Graduate Thesis Or Dissertation


Ecophenology and Control of European Frogbit in a Hybrid Cattail Marsh of the St. Marys River, Michigan Public Deposited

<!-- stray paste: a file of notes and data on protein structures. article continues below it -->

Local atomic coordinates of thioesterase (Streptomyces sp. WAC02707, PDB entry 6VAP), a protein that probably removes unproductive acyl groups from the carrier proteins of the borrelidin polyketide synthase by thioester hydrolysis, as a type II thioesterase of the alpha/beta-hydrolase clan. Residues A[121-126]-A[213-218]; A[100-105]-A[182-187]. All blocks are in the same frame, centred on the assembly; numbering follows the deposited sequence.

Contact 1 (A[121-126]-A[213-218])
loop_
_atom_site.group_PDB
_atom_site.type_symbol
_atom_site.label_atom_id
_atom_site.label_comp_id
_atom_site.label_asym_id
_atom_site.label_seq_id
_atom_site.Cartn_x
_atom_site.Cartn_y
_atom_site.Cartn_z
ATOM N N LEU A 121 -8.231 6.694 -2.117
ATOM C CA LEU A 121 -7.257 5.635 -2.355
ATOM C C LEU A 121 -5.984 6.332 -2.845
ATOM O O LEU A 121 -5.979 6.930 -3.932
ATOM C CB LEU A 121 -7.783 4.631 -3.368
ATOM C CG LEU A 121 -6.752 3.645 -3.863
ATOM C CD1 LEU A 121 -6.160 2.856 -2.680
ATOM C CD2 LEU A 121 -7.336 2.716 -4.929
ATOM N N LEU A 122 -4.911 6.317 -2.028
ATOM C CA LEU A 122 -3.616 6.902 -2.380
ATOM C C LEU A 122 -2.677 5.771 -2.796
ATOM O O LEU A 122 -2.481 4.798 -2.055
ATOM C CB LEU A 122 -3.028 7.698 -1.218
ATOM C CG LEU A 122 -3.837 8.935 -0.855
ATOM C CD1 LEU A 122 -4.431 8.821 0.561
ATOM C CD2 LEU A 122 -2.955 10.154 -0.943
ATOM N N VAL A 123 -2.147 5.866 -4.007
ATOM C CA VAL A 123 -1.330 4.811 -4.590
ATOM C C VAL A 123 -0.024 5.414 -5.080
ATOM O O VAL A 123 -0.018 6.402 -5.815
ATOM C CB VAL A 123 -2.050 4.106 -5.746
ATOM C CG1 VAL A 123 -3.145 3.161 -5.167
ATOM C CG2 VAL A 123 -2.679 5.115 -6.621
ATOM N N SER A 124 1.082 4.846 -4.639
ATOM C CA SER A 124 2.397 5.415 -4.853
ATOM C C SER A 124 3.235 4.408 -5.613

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  • Great Lakes coastal wetland communities are threatened by the impacts of invasive plants on ecosystem function and biodiversity. What allows invasive plants to become dominant in invaded communities can be hard to define and context-dependent. Traits associated with invasion success in wetland systems – rapid vegetative growth, competitive superiority in resource acquisition, and tolerance for high nutrient levels – are shared by two co-occurring invasive plants, hybrid cattail (Typha × glauca) and European frogbit (Hydrocharis morsus-ranae). European frogbit is a free-floating weed causing substantial negative impacts to native ecosystems in the Great Lakes region. It is thought to be facilitated by the presence of emergent plants like hybrid cattail, but the nature of this relationship has not been empirically demonstrated or utilized in management strategies. The purpose of this thesis was to advance understanding of the phenology, ecology, and control of European frogbit within an invaded hybrid cattail marsh along the St. Marys River, a connecting channel between Lakes Huron and Superior. This marsh was a valuable site both for investigating the relationship between hybrid cattail and European frogbit and for assessing the role of deep water in the development and control of European frogbit. In an observational study, measures of the phenological development of European frogbit were accompanied by measures of environmental variables and estimates of plant community abundances to explore associations between European frogbit development and environmental conditions during a high-water period in the Great Lakes. European frogbit reached its highest abundance and density in 65 to 80 cm of water, along the shallowest of six transects in the study site. Water depth was found to be strongly negatively correlated with hybrid cattail abundance and weakly positively correlated with European frogbit abundance. An experimental study designed and implemented by Loyola University’s Institute for Environmental Sustainability Restoration Ecology research group tested the effectiveness of combinations of European frogbit control methods with the harvest and herbicide of hybrid cattail. Univariate analyses of this study did not detect a significant effect of treatments on European frogbit abundance (p = 0.085), but the combination of below-water harvest of hybrid cattail and hand removal of European frogbit was estimated to decrease European frogbit. Multivariate analyses demonstrated that the plant community post-treatment was predominantly structured by the removal of plants from below-water harvest treatments. Results of both studies suggest that the presence of hybrid cattail increases the favorability of habitat for European frogbit, even in deep water conditions. The long-term impacts of managing hybrid cattail simultaneously with European frogbit should be evaluated.
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